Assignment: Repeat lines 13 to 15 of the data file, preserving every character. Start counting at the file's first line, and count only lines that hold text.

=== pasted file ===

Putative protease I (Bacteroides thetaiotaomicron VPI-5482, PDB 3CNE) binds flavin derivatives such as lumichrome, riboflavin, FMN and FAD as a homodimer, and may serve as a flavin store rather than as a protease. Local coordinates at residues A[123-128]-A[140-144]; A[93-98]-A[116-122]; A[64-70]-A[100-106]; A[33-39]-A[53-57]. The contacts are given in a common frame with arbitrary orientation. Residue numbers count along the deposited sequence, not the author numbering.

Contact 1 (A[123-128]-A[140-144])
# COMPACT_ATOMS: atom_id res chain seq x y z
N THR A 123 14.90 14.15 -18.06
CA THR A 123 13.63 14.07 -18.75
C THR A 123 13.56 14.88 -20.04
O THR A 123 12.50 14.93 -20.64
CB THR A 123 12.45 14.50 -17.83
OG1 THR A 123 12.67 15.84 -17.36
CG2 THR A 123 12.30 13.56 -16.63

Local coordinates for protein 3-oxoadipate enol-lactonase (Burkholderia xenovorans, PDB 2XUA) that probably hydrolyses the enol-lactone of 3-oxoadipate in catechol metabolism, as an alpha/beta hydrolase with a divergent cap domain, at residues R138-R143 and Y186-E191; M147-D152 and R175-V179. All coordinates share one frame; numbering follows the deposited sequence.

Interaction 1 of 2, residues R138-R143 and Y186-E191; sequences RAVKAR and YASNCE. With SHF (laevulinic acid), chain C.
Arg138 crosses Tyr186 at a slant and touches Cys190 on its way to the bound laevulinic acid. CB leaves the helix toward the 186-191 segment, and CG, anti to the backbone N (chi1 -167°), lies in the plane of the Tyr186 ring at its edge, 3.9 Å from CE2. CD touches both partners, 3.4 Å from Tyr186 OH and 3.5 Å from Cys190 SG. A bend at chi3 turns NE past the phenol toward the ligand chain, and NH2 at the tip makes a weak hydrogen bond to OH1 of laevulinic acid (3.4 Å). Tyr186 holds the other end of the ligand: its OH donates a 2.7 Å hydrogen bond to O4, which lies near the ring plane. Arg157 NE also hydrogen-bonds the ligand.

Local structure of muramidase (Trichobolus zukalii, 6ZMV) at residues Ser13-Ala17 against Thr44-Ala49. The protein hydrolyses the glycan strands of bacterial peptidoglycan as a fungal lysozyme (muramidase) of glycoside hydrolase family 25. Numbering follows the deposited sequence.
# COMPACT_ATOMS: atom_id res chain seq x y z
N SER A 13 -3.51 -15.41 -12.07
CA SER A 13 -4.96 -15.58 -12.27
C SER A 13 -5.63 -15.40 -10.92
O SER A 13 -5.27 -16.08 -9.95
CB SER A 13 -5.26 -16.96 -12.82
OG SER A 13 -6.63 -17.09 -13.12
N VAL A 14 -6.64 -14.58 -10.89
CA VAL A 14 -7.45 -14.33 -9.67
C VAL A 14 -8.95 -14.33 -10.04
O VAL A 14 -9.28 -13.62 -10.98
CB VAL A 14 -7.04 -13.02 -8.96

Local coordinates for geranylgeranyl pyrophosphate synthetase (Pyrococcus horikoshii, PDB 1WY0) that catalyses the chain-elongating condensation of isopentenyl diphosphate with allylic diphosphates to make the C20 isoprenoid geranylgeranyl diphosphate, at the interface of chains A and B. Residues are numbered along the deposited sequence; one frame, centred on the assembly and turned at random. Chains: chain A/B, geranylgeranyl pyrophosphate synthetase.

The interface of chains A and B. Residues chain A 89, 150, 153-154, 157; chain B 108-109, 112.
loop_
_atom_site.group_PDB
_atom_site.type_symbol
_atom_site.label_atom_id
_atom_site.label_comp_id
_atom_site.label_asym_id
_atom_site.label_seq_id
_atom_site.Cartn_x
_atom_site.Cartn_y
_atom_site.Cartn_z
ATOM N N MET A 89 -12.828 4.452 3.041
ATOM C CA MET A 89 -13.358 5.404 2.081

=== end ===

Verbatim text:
Arg138 crosses Tyr186 at a slant and touches Cys190 on its way to the bound laevulinic acid. CB leaves the helix toward the 186-191 segment, and CG, anti to the backbone N (chi1 -167°), lies in the plane of the Tyr186 ring at its edge, 3.9 Å from CE2. CD touches both partners, 3.4 Å from Tyr186 OH and 3.5 Å from Cys190 SG. A bend at chi3 turns NE past the phenol toward the ligand chain, and NH2 at the tip makes a weak hydrogen bond to OH1 of laevulinic acid (3.4 Å). Tyr186 holds the other end of the ligand: its OH donates a 2.7 Å hydrogen bond to O4, which lies near the ring plane. Arg157 NE also hydrogen-bonds the ligand.

Local structure of muramidase (Trichobolus zukalii, 6ZMV) at residues Ser13-Ala17 against Thr44-Ala49. The protein hydrolyses the glycan strands of bacterial peptidoglycan as a fungal lysozyme (muramidase) of glycoside hydrolase family 25. Numbering follows the deposited sequence.
# COMPACT_ATOMS: atom_id res chain seq x y z